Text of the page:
Discounted Textbooks: Tried and Tested Student Hacks

Learning, that’s what university is for, right? Well, aside from learning how to ‘adult’ and discovering that partying 3 days in a row is bad for your health. Unfortunately, traditionally, classes come with great expenses: textbooks. In many universities, courses and their lecturers expect you to read the designated material. This is usually found in articles, readings, and books. These books, however, can amount to some serious damage for your wallet. Some textbooks cost over €100. If you have to buy more than one textbook per semester or course and multiply that per study year, you'll end up paying quite a lot. That's why buying discounted textbooks is the way to go!

Though there are benefits to buying new textbooks (they are clean, with no writing or marks, and you can potentially sell them to new students when you have used them), cost sometimes trumps beauty. That’s why the age-old student trick of buying discounted books second-hand always works. But where to find them? Here are some tips and tricks on finding used books to help you get through your studies.

Image of girl reading discounted textbooks

Where can I find discounted textbooks?

Student association discounts

In many Dutch universities, you can find study or faculty associations. Perhaps your school or faculty association provides their students with discounts on books. You might have to sign up and pay a membership fee but you could be looking at discounts that could save you a lot of money in the long run.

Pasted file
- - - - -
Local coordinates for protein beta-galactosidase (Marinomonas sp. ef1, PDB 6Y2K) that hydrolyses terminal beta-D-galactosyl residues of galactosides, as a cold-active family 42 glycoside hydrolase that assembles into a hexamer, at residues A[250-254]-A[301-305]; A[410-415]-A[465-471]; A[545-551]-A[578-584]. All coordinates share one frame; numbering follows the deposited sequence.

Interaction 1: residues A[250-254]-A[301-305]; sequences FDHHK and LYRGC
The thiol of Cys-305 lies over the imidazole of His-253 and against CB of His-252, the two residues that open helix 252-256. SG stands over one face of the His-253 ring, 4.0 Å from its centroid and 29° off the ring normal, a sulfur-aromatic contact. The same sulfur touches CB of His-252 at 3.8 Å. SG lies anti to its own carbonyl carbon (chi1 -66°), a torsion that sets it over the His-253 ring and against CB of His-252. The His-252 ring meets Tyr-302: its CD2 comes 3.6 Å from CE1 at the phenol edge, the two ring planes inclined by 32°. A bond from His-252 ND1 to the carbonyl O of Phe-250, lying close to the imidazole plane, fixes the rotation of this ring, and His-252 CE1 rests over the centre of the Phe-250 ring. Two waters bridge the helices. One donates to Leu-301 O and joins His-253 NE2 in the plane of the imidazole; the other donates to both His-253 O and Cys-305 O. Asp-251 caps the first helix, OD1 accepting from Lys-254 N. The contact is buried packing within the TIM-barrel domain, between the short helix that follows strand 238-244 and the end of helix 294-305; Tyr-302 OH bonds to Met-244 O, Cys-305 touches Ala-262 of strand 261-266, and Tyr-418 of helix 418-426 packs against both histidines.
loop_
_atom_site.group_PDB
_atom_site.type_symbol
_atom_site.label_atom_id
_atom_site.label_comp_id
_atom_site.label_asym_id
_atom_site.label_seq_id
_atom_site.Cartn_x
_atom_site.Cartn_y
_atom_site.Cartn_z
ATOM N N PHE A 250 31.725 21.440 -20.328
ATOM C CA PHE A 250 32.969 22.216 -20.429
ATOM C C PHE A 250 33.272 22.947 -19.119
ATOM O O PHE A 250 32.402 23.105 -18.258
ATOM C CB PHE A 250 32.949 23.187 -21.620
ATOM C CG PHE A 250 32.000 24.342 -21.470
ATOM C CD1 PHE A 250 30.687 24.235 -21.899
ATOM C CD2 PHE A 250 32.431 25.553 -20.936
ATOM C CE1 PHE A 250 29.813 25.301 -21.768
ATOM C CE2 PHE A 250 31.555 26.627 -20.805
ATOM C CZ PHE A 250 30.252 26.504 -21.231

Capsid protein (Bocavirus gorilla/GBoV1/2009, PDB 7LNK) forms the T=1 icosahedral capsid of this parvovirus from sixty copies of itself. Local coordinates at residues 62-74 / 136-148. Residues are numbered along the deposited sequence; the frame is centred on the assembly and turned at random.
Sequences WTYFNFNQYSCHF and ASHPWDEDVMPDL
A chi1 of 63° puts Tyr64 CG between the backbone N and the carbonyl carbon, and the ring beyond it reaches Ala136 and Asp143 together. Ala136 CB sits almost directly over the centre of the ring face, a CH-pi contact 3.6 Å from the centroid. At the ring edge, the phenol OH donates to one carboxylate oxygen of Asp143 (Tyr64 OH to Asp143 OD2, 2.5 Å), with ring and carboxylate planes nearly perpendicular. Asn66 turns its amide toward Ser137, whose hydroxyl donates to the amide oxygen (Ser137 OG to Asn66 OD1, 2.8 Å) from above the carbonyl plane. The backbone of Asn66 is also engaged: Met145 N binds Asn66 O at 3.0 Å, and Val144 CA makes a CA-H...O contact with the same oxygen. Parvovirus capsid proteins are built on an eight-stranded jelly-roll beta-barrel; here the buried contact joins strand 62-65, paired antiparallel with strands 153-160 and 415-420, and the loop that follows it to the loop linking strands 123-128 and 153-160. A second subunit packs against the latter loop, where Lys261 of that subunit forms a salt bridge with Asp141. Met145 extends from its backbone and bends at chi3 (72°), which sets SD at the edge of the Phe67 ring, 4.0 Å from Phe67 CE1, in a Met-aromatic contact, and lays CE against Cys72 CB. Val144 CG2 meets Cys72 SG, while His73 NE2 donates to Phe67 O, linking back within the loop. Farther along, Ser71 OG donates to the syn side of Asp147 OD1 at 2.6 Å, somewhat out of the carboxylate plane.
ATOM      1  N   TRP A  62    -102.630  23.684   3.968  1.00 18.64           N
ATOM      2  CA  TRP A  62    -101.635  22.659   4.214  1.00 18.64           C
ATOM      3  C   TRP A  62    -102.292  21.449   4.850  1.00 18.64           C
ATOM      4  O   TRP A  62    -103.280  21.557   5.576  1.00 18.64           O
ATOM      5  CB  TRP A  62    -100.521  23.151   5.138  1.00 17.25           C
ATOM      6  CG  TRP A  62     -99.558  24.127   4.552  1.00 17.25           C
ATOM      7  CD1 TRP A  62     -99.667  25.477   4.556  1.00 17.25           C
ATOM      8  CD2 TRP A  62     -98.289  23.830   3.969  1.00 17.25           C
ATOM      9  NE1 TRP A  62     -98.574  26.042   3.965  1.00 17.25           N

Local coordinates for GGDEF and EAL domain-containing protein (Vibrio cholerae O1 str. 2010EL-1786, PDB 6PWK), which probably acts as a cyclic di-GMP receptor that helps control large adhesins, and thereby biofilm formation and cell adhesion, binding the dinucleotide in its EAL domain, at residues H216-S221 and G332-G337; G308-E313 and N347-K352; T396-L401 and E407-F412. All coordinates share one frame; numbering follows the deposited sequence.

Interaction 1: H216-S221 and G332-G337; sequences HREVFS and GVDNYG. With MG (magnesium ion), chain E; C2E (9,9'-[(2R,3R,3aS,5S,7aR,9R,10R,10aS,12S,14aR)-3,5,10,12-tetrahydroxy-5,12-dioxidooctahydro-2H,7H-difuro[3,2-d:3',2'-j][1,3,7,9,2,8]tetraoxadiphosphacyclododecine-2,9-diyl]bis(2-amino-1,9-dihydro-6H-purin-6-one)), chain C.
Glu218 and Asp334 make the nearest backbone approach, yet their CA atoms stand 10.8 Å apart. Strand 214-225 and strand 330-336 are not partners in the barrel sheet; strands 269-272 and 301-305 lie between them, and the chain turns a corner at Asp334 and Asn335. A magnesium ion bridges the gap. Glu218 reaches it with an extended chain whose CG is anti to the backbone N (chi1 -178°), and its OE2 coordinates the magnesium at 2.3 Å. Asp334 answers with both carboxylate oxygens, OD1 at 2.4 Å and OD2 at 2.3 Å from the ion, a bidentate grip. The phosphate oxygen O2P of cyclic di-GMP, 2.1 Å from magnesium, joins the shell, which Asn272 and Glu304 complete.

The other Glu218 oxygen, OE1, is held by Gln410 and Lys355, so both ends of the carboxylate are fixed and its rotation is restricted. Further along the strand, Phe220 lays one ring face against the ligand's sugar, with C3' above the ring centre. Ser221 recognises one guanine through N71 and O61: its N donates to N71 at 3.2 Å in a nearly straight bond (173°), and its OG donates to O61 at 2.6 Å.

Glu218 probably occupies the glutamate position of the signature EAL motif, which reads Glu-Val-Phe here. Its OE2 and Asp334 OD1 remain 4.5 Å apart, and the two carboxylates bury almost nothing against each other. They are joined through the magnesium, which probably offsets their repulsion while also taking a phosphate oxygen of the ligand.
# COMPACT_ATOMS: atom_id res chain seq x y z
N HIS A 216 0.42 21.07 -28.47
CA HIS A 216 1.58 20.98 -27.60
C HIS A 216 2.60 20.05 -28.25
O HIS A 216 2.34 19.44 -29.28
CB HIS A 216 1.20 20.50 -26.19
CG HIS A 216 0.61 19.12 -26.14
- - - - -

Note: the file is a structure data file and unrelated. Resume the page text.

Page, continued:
Use your connections to get discounted textbooks

Another great resource for finding discounted textbooks is contacting second, third and maybe even fourth year students. They usually keep their textbooks nice and tidy in order to sell them for a cheaper price. You could probably even negotiate with them for a deal if the textbooks are old or scribbled in. But even if there are highlights and notes that might just help you with your own studying…

Facebook groups

Continuing with the theme of asking older students, your course might have a Facebook group where members can post questions or even sell books. This can be a good way to get all of your books in one go as you can mix and match sellers or groups.

Image of reading a book with coffee

Study Stores sell discounted textbooks

You might also get discounts on brand new books. Universities buy the books to sell to their students but they won’t sell them at retail price. Most likely, they will sell them for a reduced price lower than if you would buy them yourself from another source. Check your campus store to find out if you can buy the books there for a discount or use this website to check prices!

The library is where it's at

If you can’t get your own personal copy of a textbook, borrow it! Your university library is sure to carry most, if not all, of your textbooks. You can easily photocopy the pages you need to read (sometimes you don’t need the whole book). But be aware of copyright issues as the library checks how many pages you can copy to keep within copyright regulations!

And finally, check out online versions! Many books come in PDF format which you can download for free mainly through your university library. Or just Google the PDF versions and see if you can get them for yourself.


And that, fellow students, is how you save yourself some money when it comes to buying discounted textbooks. Look online, find a friend, or risk it and buy a brand new version. You can always sell it when you are done with it and get some of the money back!


hanging out with friends in dormsImage of the study spots in netherlands